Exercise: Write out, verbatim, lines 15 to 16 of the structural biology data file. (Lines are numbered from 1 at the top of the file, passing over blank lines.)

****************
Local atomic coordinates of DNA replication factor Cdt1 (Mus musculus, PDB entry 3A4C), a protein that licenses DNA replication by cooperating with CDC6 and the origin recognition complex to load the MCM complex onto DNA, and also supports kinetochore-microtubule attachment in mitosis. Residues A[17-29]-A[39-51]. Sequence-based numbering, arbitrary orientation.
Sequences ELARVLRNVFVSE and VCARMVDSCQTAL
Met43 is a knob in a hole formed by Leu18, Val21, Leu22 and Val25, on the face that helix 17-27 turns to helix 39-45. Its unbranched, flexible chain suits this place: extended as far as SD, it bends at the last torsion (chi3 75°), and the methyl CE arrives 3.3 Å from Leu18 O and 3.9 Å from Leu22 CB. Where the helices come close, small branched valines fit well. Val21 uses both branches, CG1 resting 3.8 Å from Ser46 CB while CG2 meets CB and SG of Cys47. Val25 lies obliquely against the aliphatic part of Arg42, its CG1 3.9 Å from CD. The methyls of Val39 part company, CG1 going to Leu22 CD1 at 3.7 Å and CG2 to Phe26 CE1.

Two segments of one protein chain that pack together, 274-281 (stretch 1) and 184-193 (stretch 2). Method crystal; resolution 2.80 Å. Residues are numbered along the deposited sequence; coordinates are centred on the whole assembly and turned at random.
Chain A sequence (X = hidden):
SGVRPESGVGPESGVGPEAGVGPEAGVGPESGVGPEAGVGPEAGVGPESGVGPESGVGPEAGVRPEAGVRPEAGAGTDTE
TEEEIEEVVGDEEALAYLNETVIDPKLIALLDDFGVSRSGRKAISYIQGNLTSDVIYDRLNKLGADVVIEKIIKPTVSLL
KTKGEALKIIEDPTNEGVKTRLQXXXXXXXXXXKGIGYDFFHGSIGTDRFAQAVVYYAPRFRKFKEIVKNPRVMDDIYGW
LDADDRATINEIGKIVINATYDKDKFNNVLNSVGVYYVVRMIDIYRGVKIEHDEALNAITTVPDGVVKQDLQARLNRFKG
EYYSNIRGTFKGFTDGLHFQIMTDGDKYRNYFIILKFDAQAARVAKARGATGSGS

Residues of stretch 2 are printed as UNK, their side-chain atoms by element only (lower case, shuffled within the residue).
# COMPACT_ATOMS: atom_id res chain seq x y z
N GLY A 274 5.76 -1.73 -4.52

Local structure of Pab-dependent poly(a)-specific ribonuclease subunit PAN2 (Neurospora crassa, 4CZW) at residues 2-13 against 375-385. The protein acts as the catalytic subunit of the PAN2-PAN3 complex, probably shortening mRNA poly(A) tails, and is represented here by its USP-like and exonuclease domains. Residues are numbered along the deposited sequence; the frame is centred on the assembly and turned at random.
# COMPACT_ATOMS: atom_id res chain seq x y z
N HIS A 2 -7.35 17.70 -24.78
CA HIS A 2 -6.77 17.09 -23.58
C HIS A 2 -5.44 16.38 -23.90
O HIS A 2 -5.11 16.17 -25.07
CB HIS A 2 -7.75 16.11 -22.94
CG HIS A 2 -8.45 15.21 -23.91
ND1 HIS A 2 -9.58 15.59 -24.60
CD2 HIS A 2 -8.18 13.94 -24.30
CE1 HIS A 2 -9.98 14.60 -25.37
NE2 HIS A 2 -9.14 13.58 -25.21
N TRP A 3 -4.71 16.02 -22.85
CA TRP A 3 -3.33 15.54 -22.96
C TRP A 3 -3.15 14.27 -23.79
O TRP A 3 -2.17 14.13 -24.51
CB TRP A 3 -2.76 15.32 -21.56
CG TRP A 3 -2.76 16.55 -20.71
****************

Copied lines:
# COMPACT_ATOMS: atom_id res chain seq x y z
N HIS A 2 -7.35 17.70 -24.78